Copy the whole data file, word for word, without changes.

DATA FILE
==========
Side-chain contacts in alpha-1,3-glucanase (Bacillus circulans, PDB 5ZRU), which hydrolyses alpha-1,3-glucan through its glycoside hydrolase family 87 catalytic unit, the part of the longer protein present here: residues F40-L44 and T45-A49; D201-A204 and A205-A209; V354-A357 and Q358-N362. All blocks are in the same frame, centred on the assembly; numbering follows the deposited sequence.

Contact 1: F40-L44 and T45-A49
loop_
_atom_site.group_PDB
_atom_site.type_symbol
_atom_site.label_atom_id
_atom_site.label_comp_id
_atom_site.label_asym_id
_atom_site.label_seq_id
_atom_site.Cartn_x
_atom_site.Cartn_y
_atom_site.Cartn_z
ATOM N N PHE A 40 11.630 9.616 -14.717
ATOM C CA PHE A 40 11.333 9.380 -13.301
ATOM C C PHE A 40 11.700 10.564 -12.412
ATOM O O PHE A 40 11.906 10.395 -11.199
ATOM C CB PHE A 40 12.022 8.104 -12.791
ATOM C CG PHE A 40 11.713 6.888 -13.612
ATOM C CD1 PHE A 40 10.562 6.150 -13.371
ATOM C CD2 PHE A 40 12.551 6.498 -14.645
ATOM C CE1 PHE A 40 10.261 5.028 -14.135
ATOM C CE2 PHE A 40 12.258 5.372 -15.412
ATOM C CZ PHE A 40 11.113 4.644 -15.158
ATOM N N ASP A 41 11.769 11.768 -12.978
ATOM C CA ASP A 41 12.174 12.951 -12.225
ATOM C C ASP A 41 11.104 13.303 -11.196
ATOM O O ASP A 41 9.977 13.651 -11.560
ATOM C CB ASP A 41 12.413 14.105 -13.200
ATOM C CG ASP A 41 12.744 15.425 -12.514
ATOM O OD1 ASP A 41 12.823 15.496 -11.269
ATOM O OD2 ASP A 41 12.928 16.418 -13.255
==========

Side-chain contacts in alpha-1,3-glucanase (Bacillus circulans, PDB 5ZRU), which hydrolyses alpha-1,3-glucan through its glycoside hydrolase family 87 catalytic unit, the part of the longer protein present here: residues F40-L44 and T45-A49; D201-A204 and A205-A209; V354-A357 and Q358-N362. All blocks are in the same frame, centred on the assembly; numbering follows the deposited sequence.

Contact 1: F40-L44 and T45-A49
loop_
_atom_site.group_PDB
_atom_site.type_symbol
_atom_site.label_atom_id
_atom_site.label_comp_id
_atom_site.label_asym_id
_atom_site.label_seq_id
_atom_site.Cartn_x
_atom_site.Cartn_y
_atom_site.Cartn_z
ATOM N N PHE A 40 11.630 9.616 -14.717
ATOM C CA PHE A 40 11.333 9.380 -13.301
ATOM C C PHE A 40 11.700 10.564 -12.412
ATOM O O PHE A 40 11.906 10.395 -11.199
ATOM C CB PHE A 40 12.022 8.104 -12.791
ATOM C CG PHE A 40 11.713 6.888 -13.612
ATOM C CD1 PHE A 40 10.562 6.150 -13.371
ATOM C CD2 PHE A 40 12.551 6.498 -14.645
ATOM C CE1 PHE A 40 10.261 5.028 -14.135
ATOM C CE2 PHE A 40 12.258 5.372 -15.412
ATOM C CZ PHE A 40 11.113 4.644 -15.158
ATOM N N ASP A 41 11.769 11.768 -12.978
ATOM C CA ASP A 41 12.174 12.951 -12.225
ATOM C C ASP A 41 11.104 13.303 -11.196
ATOM O O ASP A 41 9.977 13.651 -11.560
ATOM C CB ASP A 41 12.413 14.105 -13.200
ATOM C CG ASP A 41 12.744 15.425 -12.514
ATOM O OD1 ASP A 41 12.823 15.496 -11.269
ATOM O OD2 ASP A 41 12.928 16.418 -13.255